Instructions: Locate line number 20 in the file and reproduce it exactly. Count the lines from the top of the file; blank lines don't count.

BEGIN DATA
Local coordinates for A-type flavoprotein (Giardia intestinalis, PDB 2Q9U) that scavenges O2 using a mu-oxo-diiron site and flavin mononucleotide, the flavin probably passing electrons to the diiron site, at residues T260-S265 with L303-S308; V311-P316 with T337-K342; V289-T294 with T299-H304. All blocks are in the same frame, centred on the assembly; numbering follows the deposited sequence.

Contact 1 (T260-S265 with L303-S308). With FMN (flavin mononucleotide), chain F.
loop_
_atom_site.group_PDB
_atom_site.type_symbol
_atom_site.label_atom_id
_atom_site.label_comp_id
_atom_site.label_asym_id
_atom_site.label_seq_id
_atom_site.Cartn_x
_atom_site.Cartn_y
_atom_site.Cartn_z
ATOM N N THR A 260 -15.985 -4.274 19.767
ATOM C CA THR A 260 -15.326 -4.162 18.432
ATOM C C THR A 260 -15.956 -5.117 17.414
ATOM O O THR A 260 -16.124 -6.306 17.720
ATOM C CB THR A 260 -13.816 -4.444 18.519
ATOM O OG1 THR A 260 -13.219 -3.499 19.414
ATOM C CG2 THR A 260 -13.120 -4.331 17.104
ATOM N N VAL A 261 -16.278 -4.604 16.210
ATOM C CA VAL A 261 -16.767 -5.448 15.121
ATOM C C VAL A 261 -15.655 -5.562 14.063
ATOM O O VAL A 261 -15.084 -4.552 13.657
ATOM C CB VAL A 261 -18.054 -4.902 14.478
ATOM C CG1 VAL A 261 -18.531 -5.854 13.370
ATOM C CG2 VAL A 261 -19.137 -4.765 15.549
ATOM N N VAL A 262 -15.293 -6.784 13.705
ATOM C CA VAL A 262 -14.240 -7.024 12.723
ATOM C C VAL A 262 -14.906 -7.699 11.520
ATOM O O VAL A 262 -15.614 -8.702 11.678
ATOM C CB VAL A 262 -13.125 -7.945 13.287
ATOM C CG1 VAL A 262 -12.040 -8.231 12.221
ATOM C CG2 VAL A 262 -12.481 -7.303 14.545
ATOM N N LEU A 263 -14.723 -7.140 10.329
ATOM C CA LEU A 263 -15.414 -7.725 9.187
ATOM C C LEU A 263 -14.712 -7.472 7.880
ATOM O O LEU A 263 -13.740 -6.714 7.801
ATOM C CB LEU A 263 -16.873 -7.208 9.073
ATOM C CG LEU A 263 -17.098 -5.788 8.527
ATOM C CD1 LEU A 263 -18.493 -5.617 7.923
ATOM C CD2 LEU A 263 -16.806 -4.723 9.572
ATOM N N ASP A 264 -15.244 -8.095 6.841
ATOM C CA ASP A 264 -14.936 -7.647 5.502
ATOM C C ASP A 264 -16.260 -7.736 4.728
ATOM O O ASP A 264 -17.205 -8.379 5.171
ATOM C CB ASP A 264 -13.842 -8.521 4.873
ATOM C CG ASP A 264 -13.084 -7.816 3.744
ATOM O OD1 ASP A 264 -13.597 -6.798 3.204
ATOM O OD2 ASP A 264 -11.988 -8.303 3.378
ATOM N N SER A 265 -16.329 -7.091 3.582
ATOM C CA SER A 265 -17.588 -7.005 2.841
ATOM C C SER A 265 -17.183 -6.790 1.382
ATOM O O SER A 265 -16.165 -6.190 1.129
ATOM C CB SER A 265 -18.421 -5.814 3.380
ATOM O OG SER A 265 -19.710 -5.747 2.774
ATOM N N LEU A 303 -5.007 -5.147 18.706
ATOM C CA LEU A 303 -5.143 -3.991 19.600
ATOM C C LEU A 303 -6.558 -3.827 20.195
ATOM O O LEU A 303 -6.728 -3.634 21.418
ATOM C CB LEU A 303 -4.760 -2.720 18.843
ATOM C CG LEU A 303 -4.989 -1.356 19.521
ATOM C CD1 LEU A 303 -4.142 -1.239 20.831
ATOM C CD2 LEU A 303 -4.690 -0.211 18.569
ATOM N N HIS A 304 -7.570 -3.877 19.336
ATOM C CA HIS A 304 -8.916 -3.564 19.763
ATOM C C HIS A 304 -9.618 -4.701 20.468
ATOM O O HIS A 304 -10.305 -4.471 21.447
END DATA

ATOM N N VAL A 261 -16.278 -4.604 16.210